By: Chaya Sora Jungreis-Gertzulin
This week’s parshah, Devarim, is always read on the Shabbos preceding Tisha B’Av. We know that there are no coincidences… If so, what’s the connection?
“Devarim” means “words”. It is the parshah of Moshe’s words to Bnei Yisroel. Words of recollection. Words of admonishment. Moshe recounts the episode of cheit hamiraglim, the sin of the scouts. They returned from their mission to Eretz Yisroel with a frightening report, describing the land as “Eretz ocheles yoshvehah, a land that swallows its inhabitants.”
The miraglim’s slanderous report was based on the fear that they didn’t merit HaShem’s help and protection in settling the land. They planted seeds of doubt and trepidation amongst the nation. The Talmud teaches that Bnei Yisroel wept the entire night, which was the Ninth of Av. Whereupon, Hashem said, “You cried a b’chiyah shel chinam, unnecessary and unwarranted weeping. It will become a b’chiyah l’doros, a night of weeping for generations.” Thus, Tisha B’Av was destined to be a day of tragedy for all time. One Tisha B’Av after another became a day of calamity.
The destruction of both the First and the Second Bais HaMikdash occurred on Tisha B’Av. The fall of Beitar, and the massacre that ensued took place on Tisha B’Av. The expulsion of the Jewish community from England in 1290, and from France in 1306, both occurred on Tisha B’Av. During the Inquisition, Tisha B’Av was the deadline for the Jews of Spain to leave their country or convert to Christianity. Those who defied the Inquisitors suffered terrible torture and even death. World War I broke out on Tisha B’Av. The Nazi’s Final Solution was approved on Tisha B’Av 1941. A year later, on Tisha B’Av, marked the beginning of the liquidation of the Warsaw Ghetto.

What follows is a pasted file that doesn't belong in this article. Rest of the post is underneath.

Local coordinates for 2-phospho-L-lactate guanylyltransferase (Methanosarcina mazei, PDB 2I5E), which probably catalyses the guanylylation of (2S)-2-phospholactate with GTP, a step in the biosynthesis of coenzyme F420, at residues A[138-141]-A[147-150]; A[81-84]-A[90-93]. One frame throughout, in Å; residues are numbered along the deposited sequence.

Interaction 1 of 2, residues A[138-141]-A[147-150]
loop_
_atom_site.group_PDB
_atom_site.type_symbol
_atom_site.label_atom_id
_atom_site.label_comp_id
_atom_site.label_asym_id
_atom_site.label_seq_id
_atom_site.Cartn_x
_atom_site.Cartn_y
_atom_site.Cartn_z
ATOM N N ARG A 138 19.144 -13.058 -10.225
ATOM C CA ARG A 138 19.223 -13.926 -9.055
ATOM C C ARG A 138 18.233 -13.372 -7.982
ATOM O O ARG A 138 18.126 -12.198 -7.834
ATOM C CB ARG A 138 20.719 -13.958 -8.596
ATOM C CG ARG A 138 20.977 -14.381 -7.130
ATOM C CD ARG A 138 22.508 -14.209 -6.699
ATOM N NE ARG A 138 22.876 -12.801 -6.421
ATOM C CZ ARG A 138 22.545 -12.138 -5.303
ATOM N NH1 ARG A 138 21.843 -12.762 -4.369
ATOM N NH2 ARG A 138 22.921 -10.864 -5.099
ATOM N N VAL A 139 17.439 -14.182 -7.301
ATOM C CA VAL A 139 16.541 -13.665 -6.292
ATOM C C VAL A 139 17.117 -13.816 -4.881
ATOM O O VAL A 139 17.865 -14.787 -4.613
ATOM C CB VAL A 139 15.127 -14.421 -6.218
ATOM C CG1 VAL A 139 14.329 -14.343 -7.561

B’chiyah l’doros – a cry for generations.
The Talmud teaches that the Second Bais HaMikdash was destroyed because of sinas chinam, baseless hatred. Unwarranted feelings of animosity one to another. At the same time, we learn of the miraglim, and the consequences of crying for an unwarranted cause.